Shayne

Stephan Geene


Wednesday, January 22, 2020, 19:00

Ricky Shayne passed through the West German entertainment scene like a comet, in a brief period from 1967 to 1972. He was born in Cairo, grew up in Beirut, and in Rome he became a star of the booming beat scene. He was then imported to Germany, where the most money could be made. Shayne found himself in Berlin between the pop magazine BRAVO and ZDF television show Hit Parade, celebrated and exoticized. Stephan Geene, ten years old at the time, was changed forever by Shayne’s persona, and today he explores this fascination. Geene takes several very different approaches to his encounter with the nervous and edgy Ricky Shayne, a survivor of his own history as a star and in BRAVO (which had devoted two special star features to him). Geene meets Shayne’s sons Tarek and Imran, both now the same age as Ricky during his Berlin period and the spitting image of their father of that time; he makes a serial TV anti-portrait, framed by rehearsals for a gala, as an attempt to give a broken career a final push; an architect thinks out loud about photography and theatricality, and about the option of designing a gala as a ruin in order to do justice to the figure of Ricky Shayne and his discontinuity and ambiguity.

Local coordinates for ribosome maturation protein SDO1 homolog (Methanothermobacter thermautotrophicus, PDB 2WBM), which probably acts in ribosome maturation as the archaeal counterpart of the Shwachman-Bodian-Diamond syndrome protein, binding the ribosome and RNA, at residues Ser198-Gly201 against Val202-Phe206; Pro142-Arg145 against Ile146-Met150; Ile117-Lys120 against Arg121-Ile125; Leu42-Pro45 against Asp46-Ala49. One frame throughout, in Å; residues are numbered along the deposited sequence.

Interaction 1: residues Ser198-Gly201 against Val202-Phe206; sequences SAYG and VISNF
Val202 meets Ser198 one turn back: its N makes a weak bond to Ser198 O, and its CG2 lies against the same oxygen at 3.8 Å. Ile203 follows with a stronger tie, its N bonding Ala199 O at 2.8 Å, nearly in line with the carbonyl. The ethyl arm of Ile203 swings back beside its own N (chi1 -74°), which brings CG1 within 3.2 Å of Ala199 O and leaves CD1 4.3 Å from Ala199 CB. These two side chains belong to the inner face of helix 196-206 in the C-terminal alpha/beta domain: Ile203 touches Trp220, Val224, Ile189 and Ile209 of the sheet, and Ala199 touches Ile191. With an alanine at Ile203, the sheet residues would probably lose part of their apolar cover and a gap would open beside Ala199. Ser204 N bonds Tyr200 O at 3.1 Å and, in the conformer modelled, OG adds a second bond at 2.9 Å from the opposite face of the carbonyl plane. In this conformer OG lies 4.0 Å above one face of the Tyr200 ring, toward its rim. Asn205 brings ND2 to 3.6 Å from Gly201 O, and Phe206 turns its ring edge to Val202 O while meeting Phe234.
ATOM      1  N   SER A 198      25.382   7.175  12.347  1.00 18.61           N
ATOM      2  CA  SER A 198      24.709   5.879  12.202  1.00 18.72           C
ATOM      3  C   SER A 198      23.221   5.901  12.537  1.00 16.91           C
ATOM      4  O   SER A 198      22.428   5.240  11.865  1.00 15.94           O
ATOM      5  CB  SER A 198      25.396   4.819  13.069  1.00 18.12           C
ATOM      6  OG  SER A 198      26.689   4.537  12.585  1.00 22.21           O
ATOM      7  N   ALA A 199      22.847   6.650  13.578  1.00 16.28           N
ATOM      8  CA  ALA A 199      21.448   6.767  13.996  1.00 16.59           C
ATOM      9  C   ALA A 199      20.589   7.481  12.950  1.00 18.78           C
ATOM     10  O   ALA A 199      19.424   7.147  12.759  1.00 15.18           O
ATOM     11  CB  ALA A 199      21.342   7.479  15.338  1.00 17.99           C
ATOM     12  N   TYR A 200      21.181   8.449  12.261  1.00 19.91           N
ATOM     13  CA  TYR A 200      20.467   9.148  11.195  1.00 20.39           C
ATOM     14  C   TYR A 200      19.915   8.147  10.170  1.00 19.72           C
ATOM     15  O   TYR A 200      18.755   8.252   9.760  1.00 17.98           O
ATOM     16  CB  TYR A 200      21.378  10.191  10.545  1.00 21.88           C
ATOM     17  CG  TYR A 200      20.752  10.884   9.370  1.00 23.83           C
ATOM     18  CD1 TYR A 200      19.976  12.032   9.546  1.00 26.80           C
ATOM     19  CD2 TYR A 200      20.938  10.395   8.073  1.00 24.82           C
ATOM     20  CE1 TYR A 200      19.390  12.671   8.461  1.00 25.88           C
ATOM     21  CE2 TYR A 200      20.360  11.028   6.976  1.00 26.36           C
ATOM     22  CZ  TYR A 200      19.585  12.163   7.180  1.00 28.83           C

Program

Stephan Geene, Shayne, 2019, 120 min

Presented by Stephan Geene, followed by a conversation with Ana Hoffner


Stephan Geene, born in 1961 in Bonn, was a member of the minimal club group of artists and is a co-founder of the b_books collective, a bookstore and publisher in the fields of political theory, gender, and film theory. He has translated texts by Maurizio Lazzarato, Jacques Rancière, and Beatrice/Paul Preciado. He has made two feature films, AFTER EFFECT (2006) and umsonst (2014), which was premiered at the Expanded forum at the 2014 Berlin Film Festival.

Ana Hoffner is an artist, researcher and writer. She* works within and about contemporary art, arts-based research and critical theory. She* has finished the PhD in Practice Program at the Academy of Fine Arts Vienna in 2014. Her book The Queerness of Memory was published 2018 by b_books Berlin. Currently she* is the recipient of the DOC fellowship (Austrian Academy of Sciences) and is working on "Desynchronization: Queer Voices." Hoffner lives and works in Vienna.

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